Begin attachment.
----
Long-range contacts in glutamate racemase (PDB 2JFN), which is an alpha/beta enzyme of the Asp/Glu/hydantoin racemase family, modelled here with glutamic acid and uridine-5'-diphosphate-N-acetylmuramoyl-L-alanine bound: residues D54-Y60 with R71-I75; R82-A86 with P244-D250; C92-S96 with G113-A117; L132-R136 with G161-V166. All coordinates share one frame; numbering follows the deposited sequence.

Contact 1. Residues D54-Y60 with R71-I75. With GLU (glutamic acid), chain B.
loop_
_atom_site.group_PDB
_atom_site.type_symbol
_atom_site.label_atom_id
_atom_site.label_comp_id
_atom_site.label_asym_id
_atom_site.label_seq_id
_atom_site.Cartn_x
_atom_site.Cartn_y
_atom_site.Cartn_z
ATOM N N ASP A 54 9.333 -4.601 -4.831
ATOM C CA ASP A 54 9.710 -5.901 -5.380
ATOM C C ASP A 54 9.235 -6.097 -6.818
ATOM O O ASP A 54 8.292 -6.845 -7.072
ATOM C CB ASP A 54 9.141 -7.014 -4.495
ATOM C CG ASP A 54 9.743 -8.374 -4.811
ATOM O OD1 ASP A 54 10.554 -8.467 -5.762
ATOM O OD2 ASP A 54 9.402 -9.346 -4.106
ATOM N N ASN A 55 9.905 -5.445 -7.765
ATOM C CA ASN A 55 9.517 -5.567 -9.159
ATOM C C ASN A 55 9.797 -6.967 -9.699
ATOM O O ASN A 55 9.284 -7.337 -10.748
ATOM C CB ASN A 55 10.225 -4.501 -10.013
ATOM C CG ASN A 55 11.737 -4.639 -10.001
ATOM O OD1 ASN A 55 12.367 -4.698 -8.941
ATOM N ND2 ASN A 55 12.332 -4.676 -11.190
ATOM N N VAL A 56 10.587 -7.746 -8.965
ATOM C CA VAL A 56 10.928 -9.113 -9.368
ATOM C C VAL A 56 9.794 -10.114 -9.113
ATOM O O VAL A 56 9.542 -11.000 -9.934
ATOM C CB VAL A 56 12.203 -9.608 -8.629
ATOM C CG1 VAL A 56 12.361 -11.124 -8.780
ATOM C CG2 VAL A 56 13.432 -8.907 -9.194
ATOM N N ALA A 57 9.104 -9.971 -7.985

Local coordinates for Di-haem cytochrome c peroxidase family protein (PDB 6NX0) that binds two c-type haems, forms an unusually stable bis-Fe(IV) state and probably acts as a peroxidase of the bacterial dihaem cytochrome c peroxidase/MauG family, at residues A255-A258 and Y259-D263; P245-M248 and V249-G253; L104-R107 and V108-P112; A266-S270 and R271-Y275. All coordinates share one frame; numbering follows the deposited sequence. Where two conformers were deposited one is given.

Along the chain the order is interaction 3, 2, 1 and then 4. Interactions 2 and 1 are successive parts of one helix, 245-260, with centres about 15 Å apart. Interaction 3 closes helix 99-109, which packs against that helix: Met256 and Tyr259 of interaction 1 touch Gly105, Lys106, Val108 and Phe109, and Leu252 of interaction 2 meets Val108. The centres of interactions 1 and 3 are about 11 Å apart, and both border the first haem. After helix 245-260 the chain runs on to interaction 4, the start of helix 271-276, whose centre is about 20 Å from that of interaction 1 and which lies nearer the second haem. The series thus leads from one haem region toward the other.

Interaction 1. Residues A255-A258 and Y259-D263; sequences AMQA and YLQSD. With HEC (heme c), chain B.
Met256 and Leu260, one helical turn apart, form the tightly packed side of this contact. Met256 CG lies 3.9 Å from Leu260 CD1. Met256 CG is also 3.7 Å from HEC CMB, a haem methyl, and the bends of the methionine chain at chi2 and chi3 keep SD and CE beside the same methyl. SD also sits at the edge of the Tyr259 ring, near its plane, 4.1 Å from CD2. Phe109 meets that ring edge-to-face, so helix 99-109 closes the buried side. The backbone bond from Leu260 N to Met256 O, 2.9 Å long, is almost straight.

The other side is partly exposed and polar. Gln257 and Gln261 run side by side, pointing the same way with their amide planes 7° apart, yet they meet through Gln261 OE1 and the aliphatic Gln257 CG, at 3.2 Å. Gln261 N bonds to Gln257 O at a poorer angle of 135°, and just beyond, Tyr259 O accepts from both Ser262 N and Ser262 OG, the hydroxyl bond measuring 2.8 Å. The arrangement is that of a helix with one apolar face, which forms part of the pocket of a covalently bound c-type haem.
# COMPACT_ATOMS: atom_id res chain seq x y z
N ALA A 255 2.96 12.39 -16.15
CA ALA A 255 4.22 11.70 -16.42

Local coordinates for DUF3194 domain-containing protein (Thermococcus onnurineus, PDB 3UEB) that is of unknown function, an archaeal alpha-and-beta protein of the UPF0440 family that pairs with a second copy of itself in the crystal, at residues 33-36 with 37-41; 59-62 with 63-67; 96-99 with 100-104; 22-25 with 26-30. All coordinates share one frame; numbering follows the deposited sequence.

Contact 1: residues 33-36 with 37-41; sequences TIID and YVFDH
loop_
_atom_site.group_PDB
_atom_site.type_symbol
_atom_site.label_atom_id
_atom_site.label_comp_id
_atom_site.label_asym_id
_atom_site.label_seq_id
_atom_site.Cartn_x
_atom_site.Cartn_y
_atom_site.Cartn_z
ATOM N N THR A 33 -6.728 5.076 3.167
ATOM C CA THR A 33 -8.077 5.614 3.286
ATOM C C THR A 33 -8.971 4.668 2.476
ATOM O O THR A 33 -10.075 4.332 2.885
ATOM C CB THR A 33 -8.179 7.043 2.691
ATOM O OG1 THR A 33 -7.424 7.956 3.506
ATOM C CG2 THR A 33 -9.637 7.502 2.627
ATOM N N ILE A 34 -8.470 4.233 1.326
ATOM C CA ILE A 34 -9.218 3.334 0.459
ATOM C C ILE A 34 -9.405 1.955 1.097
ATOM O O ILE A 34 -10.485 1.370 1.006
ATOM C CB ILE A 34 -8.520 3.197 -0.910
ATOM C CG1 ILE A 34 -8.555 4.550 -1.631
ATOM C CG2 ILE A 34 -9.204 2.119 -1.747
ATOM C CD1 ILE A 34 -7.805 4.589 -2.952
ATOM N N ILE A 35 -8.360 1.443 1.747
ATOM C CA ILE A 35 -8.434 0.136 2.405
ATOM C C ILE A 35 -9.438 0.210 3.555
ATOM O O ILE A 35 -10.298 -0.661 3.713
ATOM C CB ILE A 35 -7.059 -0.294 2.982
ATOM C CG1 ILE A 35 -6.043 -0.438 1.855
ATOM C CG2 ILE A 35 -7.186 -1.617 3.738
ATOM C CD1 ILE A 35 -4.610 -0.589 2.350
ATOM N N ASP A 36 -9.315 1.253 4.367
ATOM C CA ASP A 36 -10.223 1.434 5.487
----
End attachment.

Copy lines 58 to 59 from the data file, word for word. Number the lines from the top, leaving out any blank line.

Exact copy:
ATOM C CA THR A 33 -8.077 5.614 3.286
ATOM C C THR A 33 -8.971 4.668 2.476